Helen was not convinced that the two times table contains the same number of numbers as the seven times table. [A conversation she initiated herself going to bed, out of nowhere.] She understood the idea of using a bijection to show two collections have the same cardinality without counting them - I modelled it (conceptually, not physically) with smarties, buttons and a lot of string - and she could see how 2n <-> 7n works, but (not surprisingly) it just seemed wrong to her. Just wait till she finds out the rationals are countable!

Like most kids, she wants to know about bigger and bigger numbers, but I told her it might be a few years before I could show her a bigger infinity (and that she had to learn place-value fractions - "decimals" - first). And for large finite numbers, she needs to understand ordinary exponentiation before I can explain the Knuth up-arrow to her. (Though if I ask her to draw a red-blue edge-coloured K₅ that doesn't contain a monochromatic K₃ she'll probably just start trying it.)

Helen doesn't actually know her seven times tables yet. She's done a tiny bit of playing Times Table Rock Stars, but seems keener on learning structural patterns. So she knows her squares and does 6x7 by subtracting 7 from 49, and is learning (N-1)(N+1) = N²-1 - so 7x9 = 64-1.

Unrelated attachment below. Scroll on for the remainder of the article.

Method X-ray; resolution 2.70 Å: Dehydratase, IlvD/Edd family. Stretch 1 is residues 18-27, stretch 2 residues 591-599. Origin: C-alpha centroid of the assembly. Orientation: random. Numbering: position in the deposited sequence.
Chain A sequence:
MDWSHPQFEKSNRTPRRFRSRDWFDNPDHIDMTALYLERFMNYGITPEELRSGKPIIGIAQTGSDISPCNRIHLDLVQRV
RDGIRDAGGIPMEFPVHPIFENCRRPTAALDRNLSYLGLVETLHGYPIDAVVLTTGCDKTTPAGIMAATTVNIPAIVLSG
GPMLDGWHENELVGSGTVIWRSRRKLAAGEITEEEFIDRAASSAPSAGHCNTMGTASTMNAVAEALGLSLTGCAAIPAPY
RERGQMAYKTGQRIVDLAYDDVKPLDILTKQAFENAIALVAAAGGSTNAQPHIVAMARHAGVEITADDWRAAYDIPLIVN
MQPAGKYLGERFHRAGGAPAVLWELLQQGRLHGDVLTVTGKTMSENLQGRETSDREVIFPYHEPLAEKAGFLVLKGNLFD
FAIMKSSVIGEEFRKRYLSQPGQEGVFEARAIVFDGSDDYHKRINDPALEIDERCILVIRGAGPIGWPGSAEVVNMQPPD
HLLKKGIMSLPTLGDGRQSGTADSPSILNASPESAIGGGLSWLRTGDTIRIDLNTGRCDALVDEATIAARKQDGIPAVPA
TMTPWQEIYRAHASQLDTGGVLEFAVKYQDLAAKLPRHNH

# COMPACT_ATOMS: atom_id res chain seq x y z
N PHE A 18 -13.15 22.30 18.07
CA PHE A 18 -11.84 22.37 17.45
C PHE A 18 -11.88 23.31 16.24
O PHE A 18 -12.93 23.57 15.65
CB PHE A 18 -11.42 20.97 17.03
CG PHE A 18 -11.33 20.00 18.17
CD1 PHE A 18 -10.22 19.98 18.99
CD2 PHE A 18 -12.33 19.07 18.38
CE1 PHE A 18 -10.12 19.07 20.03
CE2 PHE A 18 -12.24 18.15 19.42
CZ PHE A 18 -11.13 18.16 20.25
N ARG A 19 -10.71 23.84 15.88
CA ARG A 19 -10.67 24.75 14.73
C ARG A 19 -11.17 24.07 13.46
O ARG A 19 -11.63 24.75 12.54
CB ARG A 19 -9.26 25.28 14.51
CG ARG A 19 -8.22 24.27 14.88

**Update:** I explained the Infinite Pigeonhole Principle to Helen — that if an infinite number of pigeons are put into a finite number of pigeonholes, at least one hole must end up with an infinite number of pigeons — and she pointed out that it was also possible to put an infinite number of pigeons into each pigeonhole.

She has also pointed out (out of the blue again) that there is no nearest number to *ya* (which is 64 in the base-4 "Banana" number system we learned from Paul Lockhart's *Arithmetic*), because one has *ya bat* (64+1/4), *ya lat* (64+1/16), *ya yat* (64+1/64), etc. (using an extension to Lockhart's system we invented ourselves).